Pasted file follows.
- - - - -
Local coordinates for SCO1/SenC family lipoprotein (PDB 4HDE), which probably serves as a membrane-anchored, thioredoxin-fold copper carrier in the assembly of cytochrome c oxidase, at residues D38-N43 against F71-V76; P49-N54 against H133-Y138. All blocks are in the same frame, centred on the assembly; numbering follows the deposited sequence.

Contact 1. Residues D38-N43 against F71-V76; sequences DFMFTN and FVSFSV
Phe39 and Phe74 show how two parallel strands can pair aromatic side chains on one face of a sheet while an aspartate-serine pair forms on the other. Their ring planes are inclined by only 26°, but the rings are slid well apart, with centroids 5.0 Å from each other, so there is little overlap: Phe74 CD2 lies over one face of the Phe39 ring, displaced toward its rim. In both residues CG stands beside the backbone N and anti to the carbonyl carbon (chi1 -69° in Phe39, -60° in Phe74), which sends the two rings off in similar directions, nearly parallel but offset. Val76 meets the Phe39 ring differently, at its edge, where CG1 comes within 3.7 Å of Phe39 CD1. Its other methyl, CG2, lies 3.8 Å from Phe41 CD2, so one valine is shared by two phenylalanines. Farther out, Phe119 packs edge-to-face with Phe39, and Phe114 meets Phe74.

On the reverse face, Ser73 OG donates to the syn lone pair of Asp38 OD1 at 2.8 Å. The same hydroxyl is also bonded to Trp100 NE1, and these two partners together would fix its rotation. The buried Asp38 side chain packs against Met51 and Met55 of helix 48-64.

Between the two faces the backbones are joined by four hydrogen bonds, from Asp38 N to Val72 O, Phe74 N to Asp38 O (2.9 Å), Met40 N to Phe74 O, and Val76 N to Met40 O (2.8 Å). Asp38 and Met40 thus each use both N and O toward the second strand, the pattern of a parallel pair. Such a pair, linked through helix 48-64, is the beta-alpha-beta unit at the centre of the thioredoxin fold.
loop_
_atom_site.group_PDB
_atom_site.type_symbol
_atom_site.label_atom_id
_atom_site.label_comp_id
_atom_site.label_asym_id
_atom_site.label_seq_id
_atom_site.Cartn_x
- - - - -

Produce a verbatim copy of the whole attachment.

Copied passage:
Local coordinates for SCO1/SenC family lipoprotein (PDB 4HDE), which probably serves as a membrane-anchored, thioredoxin-fold copper carrier in the assembly of cytochrome c oxidase, at residues D38-N43 against F71-V76; P49-N54 against H133-Y138. All blocks are in the same frame, centred on the assembly; numbering follows the deposited sequence.

Contact 1. Residues D38-N43 against F71-V76; sequences DFMFTN and FVSFSV
Phe39 and Phe74 show how two parallel strands can pair aromatic side chains on one face of a sheet while an aspartate-serine pair forms on the other. Their ring planes are inclined by only 26°, but the rings are slid well apart, with centroids 5.0 Å from each other, so there is little overlap: Phe74 CD2 lies over one face of the Phe39 ring, displaced toward its rim. In both residues CG stands beside the backbone N and anti to the carbonyl carbon (chi1 -69° in Phe39, -60° in Phe74), which sends the two rings off in similar directions, nearly parallel but offset. Val76 meets the Phe39 ring differently, at its edge, where CG1 comes within 3.7 Å of Phe39 CD1. Its other methyl, CG2, lies 3.8 Å from Phe41 CD2, so one valine is shared by two phenylalanines. Farther out, Phe119 packs edge-to-face with Phe39, and Phe114 meets Phe74.

On the reverse face, Ser73 OG donates to the syn lone pair of Asp38 OD1 at 2.8 Å. The same hydroxyl is also bonded to Trp100 NE1, and these two partners together would fix its rotation. The buried Asp38 side chain packs against Met51 and Met55 of helix 48-64.

Between the two faces the backbones are joined by four hydrogen bonds, from Asp38 N to Val72 O, Phe74 N to Asp38 O (2.9 Å), Met40 N to Phe74 O, and Val76 N to Met40 O (2.8 Å). Asp38 and Met40 thus each use both N and O toward the second strand, the pattern of a parallel pair. Such a pair, linked through helix 48-64, is the beta-alpha-beta unit at the centre of the thioredoxin fold.
loop_
_atom_site.group_PDB
_atom_site.type_symbol
_atom_site.label_atom_id
_atom_site.label_comp_id
_atom_site.label_asym_id
_atom_site.label_seq_id
_atom_site.Cartn_x